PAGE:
You don’t want to come home after a long day at work to open up your mailbox and find a letter from Malibu Media. The obscure porn production company, which has been accused of bullying customers into unfair settlements, has filed more copyright infringement lawsuits than any other plaintiff in the U.S. since 2009. And it usually gets it way.

Malibu Media LLC has filed 4,332 of the 6,058 copyright infringement suits launched in the United States since 2009, according to a new report from the legal analytics firm Lex Machina and obtained by TorrentFreak. The second-most active plaintiff is Dallas Buyers Club LLC, a company launched to pursue illegal downloads of the 2013 Matthew McConaughey film, with 274 cases.

Malibu Media started shooting adult films in 2009 and released them via X-Art.com, a popular erotica website. It identifies alleged downloaders by their computer IP addresses, which are exposed when downloaders save files with the BitTorrent protocol. In downloading a torrent, users are required to upload part of the file, revealing their online fingerprint.

The problem is that parties ranging from federal judges to the Electronic Frontier Foundation have portrayed Malibu Media as the personification of the shadowy legal practice known as porn trolling. Porn trolling occurs when porn production companies formally accuse defendants of illegally downloading videos and include a list of the salacious, often gross, movie titles in the court complaint. Included in many of the lists are a number of films where Malibu Media doesn’t even own the copyright.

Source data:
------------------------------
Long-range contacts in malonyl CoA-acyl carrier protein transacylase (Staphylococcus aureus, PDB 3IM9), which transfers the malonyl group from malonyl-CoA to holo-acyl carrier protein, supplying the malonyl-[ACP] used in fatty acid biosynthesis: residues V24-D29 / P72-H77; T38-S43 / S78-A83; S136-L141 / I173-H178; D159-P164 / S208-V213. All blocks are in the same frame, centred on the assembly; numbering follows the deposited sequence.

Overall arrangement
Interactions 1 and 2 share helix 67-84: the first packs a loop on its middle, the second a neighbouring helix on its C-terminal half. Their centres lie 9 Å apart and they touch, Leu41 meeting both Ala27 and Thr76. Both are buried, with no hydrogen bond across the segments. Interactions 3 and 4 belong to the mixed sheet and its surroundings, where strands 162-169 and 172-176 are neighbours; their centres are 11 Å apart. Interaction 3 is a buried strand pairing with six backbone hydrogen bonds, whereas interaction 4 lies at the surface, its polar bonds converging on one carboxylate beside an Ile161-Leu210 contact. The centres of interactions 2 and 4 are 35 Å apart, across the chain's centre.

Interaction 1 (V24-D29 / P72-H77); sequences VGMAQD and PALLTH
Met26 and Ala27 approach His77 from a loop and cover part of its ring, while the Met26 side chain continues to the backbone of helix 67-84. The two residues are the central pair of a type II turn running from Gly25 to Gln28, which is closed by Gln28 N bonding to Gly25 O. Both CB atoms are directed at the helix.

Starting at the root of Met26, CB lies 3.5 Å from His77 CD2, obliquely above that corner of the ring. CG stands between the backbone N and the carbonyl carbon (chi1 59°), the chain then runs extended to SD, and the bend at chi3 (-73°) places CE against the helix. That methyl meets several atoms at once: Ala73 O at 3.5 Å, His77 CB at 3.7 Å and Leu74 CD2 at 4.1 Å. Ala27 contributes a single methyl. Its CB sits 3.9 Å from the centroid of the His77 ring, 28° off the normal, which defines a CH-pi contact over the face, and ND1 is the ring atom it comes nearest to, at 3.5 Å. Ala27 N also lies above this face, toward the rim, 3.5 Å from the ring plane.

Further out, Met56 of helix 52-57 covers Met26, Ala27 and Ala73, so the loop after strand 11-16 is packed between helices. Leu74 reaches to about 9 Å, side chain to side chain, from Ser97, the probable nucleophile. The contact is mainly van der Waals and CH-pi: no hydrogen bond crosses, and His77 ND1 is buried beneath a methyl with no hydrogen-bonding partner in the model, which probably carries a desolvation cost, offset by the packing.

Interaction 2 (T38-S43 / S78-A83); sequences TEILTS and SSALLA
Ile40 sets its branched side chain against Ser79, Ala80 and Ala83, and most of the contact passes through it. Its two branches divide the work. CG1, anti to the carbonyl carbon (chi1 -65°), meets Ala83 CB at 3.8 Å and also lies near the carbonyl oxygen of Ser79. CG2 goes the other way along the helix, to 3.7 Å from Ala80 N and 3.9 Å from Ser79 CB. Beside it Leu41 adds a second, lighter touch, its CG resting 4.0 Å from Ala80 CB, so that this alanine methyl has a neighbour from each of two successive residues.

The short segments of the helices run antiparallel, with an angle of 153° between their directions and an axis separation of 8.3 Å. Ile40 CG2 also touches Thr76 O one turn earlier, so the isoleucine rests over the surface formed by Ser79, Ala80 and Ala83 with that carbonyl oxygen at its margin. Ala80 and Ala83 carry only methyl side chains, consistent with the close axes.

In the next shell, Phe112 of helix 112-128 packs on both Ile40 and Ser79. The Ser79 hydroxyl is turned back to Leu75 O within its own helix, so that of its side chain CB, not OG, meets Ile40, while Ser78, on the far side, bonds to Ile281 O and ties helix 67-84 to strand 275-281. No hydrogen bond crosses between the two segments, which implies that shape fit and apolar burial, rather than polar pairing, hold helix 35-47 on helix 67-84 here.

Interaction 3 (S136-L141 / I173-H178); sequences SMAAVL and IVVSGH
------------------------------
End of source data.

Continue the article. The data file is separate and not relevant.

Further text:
The logic is simple: Either settle out of court or forever have your name publicly associated with stealing pornography.

“One needn’t be a cynic to suppose that an intended purpose -- perhaps the primary purpose of [including the film titles in] the complaint in each of these lawsuits is to increase the pressure on a subsequently identified John Doe defendant to settle before s/he is publicly linked to hardcore/deviant titles that are completely irrelevant to a plaintiff’s actual claims in the lawsuit,” Magistrate Judge Stephen L. Crocker wrote in one of the many rulings admonishing Malibu Media.

Just 137 of the 6,058 cases went to court since 2009, where 126 ended in default judgment (settlement benefitting the plaintiff), 10 consent judgments and only one case resulting in a full trial, according to TorrentFreak.

Malibu Media was awarded $3,048,450 in damages during the period in question. The vast majority of those dollars came in the form of default judgments. The next largest amount was the $330,750 awarded to the parties representing the animated movie “Zambezia.”

“If you’re filing three lawsuits per day, that very much looks like an abusive model,” Ben Depoorter, professor at the University of California, Hastings College of Law, told the New Yorker. “Some judges may say this looks like a business model. On the other hand, infringement is infringement.”